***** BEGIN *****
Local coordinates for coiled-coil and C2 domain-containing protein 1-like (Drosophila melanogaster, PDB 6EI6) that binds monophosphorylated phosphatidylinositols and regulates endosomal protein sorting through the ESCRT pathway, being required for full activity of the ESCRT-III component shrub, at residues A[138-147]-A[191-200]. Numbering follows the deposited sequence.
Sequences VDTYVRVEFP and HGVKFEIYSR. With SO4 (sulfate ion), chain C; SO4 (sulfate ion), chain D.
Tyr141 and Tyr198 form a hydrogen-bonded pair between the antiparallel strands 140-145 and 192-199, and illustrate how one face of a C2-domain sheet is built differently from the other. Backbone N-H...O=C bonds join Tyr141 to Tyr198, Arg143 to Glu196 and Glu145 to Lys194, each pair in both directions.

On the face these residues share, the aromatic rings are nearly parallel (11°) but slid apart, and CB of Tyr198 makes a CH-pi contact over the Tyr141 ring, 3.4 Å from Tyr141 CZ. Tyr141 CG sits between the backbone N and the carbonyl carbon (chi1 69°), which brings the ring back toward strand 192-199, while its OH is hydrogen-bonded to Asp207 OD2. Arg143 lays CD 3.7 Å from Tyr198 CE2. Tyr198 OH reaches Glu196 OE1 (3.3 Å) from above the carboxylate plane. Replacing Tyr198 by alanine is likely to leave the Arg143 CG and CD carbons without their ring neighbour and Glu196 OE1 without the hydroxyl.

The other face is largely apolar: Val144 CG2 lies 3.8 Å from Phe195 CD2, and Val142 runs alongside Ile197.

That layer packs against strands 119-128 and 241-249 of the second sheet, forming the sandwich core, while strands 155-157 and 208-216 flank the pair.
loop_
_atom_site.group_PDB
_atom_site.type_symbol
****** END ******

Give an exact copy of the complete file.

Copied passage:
Local coordinates for coiled-coil and C2 domain-containing protein 1-like (Drosophila melanogaster, PDB 6EI6) that binds monophosphorylated phosphatidylinositols and regulates endosomal protein sorting through the ESCRT pathway, being required for full activity of the ESCRT-III component shrub, at residues A[138-147]-A[191-200]. Numbering follows the deposited sequence.
Sequences VDTYVRVEFP and HGVKFEIYSR. With SO4 (sulfate ion), chain C; SO4 (sulfate ion), chain D.
Tyr141 and Tyr198 form a hydrogen-bonded pair between the antiparallel strands 140-145 and 192-199, and illustrate how one face of a C2-domain sheet is built differently from the other. Backbone N-H...O=C bonds join Tyr141 to Tyr198, Arg143 to Glu196 and Glu145 to Lys194, each pair in both directions.

On the face these residues share, the aromatic rings are nearly parallel (11°) but slid apart, and CB of Tyr198 makes a CH-pi contact over the Tyr141 ring, 3.4 Å from Tyr141 CZ. Tyr141 CG sits between the backbone N and the carbonyl carbon (chi1 69°), which brings the ring back toward strand 192-199, while its OH is hydrogen-bonded to Asp207 OD2. Arg143 lays CD 3.7 Å from Tyr198 CE2. Tyr198 OH reaches Glu196 OE1 (3.3 Å) from above the carboxylate plane. Replacing Tyr198 by alanine is likely to leave the Arg143 CG and CD carbons without their ring neighbour and Glu196 OE1 without the hydroxyl.

The other face is largely apolar: Val144 CG2 lies 3.8 Å from Phe195 CD2, and Val142 runs alongside Ile197.

That layer packs against strands 119-128 and 241-249 of the second sheet, forming the sandwich core, while strands 155-157 and 208-216 flank the pair.
loop_
_atom_site.group_PDB
_atom_site.type_symbol